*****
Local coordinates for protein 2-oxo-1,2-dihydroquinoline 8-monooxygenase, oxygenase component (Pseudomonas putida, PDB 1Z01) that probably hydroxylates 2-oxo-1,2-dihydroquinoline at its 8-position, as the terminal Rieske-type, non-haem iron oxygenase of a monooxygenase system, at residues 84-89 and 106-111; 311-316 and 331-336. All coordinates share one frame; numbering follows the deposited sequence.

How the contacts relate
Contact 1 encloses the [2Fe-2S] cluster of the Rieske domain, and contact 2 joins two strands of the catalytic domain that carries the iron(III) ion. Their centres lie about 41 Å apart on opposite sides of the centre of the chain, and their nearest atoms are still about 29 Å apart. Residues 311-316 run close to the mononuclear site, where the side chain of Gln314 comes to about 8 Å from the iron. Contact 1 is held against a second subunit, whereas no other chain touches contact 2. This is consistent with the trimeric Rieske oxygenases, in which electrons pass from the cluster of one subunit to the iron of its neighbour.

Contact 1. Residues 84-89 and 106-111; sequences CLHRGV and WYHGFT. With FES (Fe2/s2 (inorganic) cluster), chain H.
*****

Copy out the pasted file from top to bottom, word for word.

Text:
Local coordinates for protein 2-oxo-1,2-dihydroquinoline 8-monooxygenase, oxygenase component (Pseudomonas putida, PDB 1Z01) that probably hydroxylates 2-oxo-1,2-dihydroquinoline at its 8-position, as the terminal Rieske-type, non-haem iron oxygenase of a monooxygenase system, at residues 84-89 and 106-111; 311-316 and 331-336. All coordinates share one frame; numbering follows the deposited sequence.

How the contacts relate
Contact 1 encloses the [2Fe-2S] cluster of the Rieske domain, and contact 2 joins two strands of the catalytic domain that carries the iron(III) ion. Their centres lie about 41 Å apart on opposite sides of the centre of the chain, and their nearest atoms are still about 29 Å apart. Residues 311-316 run close to the mononuclear site, where the side chain of Gln314 comes to about 8 Å from the iron. Contact 1 is held against a second subunit, whereas no other chain touches contact 2. This is consistent with the trimeric Rieske oxygenases, in which electrons pass from the cluster of one subunit to the iron of its neighbour.

Contact 1. Residues 84-89 and 106-111; sequences CLHRGV and WYHGFT. With FES (Fe2/s2 (inorganic) cluster), chain H.